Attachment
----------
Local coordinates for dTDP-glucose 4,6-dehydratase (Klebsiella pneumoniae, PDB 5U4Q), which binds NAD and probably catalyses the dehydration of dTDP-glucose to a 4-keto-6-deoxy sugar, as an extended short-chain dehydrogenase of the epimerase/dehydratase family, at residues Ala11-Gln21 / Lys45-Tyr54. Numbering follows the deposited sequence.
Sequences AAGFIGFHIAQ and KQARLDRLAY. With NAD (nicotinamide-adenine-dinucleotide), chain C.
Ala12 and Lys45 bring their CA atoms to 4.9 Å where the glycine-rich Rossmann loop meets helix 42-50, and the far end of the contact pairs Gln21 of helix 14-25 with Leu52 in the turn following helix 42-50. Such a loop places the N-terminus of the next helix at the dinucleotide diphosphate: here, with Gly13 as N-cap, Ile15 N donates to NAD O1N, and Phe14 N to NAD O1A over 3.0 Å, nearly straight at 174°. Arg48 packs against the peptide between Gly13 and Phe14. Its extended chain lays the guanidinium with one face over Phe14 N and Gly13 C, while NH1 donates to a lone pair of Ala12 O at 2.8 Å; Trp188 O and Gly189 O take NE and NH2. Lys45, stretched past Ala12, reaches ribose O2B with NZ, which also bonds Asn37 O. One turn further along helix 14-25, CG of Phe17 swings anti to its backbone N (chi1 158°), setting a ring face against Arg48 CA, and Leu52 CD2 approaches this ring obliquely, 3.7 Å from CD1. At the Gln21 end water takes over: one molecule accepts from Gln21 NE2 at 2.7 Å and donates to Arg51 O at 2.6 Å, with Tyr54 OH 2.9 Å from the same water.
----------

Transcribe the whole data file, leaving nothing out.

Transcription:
Local coordinates for dTDP-glucose 4,6-dehydratase (Klebsiella pneumoniae, PDB 5U4Q), which binds NAD and probably catalyses the dehydration of dTDP-glucose to a 4-keto-6-deoxy sugar, as an extended short-chain dehydrogenase of the epimerase/dehydratase family, at residues Ala11-Gln21 / Lys45-Tyr54. Numbering follows the deposited sequence.
Sequences AAGFIGFHIAQ and KQARLDRLAY. With NAD (nicotinamide-adenine-dinucleotide), chain C.
Ala12 and Lys45 bring their CA atoms to 4.9 Å where the glycine-rich Rossmann loop meets helix 42-50, and the far end of the contact pairs Gln21 of helix 14-25 with Leu52 in the turn following helix 42-50. Such a loop places the N-terminus of the next helix at the dinucleotide diphosphate: here, with Gly13 as N-cap, Ile15 N donates to NAD O1N, and Phe14 N to NAD O1A over 3.0 Å, nearly straight at 174°. Arg48 packs against the peptide between Gly13 and Phe14. Its extended chain lays the guanidinium with one face over Phe14 N and Gly13 C, while NH1 donates to a lone pair of Ala12 O at 2.8 Å; Trp188 O and Gly189 O take NE and NH2. Lys45, stretched past Ala12, reaches ribose O2B with NZ, which also bonds Asn37 O. One turn further along helix 14-25, CG of Phe17 swings anti to its backbone N (chi1 158°), setting a ring face against Arg48 CA, and Leu52 CD2 approaches this ring obliquely, 3.7 Å from CD1. At the Gln21 end water takes over: one molecule accepts from Gln21 NE2 at 2.7 Å and donates to Arg51 O at 2.6 Å, with Tyr54 OH 2.9 Å from the same water.